10 of the best films produced on South African soil.
Earlier this year the South African Department of Culture announced that the theme for Heritage month 2021 is “The year of Charlotte Maxeke: Celebrating South Africa's Intangible Cultural Heritage”.
So while we’re all out here trying to figure out how we will pay homage to South Africa’s rich history, culture and heritage in our own unique ways, here is a list of 10 proudly South African productions to inspire you this Heritage Month.
This is one of the most iconic South African stories to exist and not having it at the top of your list would be an epic fail. Sarafina follows the story of a young black South African girl, Sarafina, and her peers struggling for freedom during apartheid.
Inxeba - The Wound
The story steeped in South Africa tradition and culture follows Xolani on his journey to the mountains with a group of young initiates. His life is turned upside down when his forbidden love is discovered.
The Bang Bang Club
The Bang-Bang Club follows the story of four conflict photographers, Kevin Carter, Greg Marinovich, Ken Oosterbroek, and João Silva who captured everything that happened throughout the transition from the apartheid system to democracy within the townships of South Africa between 1990 and 1994.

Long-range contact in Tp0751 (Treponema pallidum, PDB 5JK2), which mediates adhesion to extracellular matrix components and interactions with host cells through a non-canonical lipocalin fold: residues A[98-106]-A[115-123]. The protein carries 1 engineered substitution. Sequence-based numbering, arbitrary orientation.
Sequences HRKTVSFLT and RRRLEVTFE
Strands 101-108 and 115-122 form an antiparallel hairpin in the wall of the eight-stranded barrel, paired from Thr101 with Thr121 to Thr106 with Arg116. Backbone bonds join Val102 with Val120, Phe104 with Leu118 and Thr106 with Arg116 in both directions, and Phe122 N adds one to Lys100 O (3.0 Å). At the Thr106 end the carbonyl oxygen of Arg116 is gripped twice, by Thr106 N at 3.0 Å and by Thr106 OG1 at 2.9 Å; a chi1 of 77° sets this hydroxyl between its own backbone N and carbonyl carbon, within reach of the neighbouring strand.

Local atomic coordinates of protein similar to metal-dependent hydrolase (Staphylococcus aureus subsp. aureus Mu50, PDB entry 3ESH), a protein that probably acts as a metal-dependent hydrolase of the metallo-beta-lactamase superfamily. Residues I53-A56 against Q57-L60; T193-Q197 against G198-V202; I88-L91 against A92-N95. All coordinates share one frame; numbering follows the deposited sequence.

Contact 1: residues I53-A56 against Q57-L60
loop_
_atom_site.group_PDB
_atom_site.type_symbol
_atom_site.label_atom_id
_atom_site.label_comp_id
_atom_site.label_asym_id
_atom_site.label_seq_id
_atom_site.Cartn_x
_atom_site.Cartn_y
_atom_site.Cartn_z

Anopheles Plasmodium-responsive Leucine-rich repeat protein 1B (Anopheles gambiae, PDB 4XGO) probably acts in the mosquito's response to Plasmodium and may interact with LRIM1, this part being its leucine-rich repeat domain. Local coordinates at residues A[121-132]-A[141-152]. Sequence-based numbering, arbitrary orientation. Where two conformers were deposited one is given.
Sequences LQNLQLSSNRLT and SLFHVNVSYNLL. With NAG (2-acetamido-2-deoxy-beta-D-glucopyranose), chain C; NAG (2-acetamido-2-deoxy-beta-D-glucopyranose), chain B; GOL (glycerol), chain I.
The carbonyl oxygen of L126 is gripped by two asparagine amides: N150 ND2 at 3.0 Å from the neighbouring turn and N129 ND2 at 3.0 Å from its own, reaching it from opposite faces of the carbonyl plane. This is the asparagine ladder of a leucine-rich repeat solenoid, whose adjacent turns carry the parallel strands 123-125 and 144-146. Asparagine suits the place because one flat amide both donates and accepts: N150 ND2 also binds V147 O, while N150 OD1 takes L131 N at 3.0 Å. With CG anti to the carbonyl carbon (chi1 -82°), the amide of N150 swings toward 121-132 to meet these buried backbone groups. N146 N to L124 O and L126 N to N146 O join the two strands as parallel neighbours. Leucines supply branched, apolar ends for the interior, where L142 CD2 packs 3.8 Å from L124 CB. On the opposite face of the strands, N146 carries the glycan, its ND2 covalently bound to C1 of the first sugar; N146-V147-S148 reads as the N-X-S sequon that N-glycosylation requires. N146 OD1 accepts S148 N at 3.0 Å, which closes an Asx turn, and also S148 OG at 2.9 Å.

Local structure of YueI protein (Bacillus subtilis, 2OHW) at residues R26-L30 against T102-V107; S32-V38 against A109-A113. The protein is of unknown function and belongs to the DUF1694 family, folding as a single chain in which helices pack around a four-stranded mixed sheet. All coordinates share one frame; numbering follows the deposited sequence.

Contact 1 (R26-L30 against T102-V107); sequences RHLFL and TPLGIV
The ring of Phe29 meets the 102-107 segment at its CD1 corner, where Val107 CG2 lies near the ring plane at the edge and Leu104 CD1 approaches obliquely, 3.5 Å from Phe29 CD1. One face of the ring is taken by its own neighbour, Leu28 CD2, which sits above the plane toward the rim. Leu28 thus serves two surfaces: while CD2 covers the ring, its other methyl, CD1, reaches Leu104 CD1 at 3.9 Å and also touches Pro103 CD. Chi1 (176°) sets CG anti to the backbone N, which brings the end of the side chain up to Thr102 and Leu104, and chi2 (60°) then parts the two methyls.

Noem My Skollie
Set in Cape Town, South Africa in the 1960s Noem My Skollie is based on the life story of the scriptwriter Mr. John W. Fredericks.The main character, Abraham, is sent to jail for a petty crime and raises his status in prison by captivating the hardened gangsters with his knack for telling stories.
Wonder Boy for President
Starring Kagiso Lediga this South African Mockumentary tells the story of a charismatic young man from the Eastern Cape who is coerced into running for president by two corrupt characters.
A story inspired by celebrating our differences the plot follows a half-striped zebra named Khumba is born an isolated herd of all-striped zebras where rumors that the strange foal is cursed spread and before long he is blamed for the drought that sets into the Great Karoo.
The film is about Yesterday, an HIV-positive Zulu mother living with her seven-year-old daughter in a rural village who must battle her illness and aim to live long enough to make sure that her young daughter Beauty gets a chance to attend school.
Adapted from the novel written by Athol Fugard, the film follows Tsotsi, a young street thug who steals a car and later discovers a baby in the back seat.